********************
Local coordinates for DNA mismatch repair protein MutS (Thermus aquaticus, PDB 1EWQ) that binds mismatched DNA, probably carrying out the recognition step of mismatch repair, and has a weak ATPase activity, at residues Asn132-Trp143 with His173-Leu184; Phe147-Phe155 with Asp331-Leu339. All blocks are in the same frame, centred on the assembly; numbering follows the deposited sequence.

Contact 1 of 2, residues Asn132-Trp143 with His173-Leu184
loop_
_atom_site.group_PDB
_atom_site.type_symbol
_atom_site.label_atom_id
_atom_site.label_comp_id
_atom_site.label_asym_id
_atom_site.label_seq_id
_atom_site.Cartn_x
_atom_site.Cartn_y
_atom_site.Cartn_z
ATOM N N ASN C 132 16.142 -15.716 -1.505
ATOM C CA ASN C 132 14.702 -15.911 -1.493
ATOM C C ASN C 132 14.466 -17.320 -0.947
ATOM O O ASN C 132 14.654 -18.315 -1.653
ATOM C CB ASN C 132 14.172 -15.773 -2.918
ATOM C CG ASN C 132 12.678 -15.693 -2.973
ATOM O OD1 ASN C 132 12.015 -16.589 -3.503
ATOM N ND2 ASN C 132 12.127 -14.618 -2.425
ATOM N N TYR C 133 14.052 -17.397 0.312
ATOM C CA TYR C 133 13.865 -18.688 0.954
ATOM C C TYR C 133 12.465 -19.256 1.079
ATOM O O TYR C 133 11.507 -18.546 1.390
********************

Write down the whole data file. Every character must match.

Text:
Local coordinates for DNA mismatch repair protein MutS (Thermus aquaticus, PDB 1EWQ) that binds mismatched DNA, probably carrying out the recognition step of mismatch repair, and has a weak ATPase activity, at residues Asn132-Trp143 with His173-Leu184; Phe147-Phe155 with Asp331-Leu339. All blocks are in the same frame, centred on the assembly; numbering follows the deposited sequence.

Contact 1 of 2, residues Asn132-Trp143 with His173-Leu184
loop_
_atom_site.group_PDB
_atom_site.type_symbol
_atom_site.label_atom_id
_atom_site.label_comp_id
_atom_site.label_asym_id
_atom_site.label_seq_id
_atom_site.Cartn_x
_atom_site.Cartn_y
_atom_site.Cartn_z
ATOM N N ASN C 132 16.142 -15.716 -1.505
ATOM C CA ASN C 132 14.702 -15.911 -1.493
ATOM C C ASN C 132 14.466 -17.320 -0.947
ATOM O O ASN C 132 14.654 -18.315 -1.653
ATOM C CB ASN C 132 14.172 -15.773 -2.918
ATOM C CG ASN C 132 12.678 -15.693 -2.973
ATOM O OD1 ASN C 132 12.015 -16.589 -3.503
ATOM N ND2 ASN C 132 12.127 -14.618 -2.425
ATOM N N TYR C 133 14.052 -17.397 0.312
ATOM C CA TYR C 133 13.865 -18.688 0.954
ATOM C C TYR C 133 12.465 -19.256 1.079
ATOM O O TYR C 133 11.507 -18.546 1.390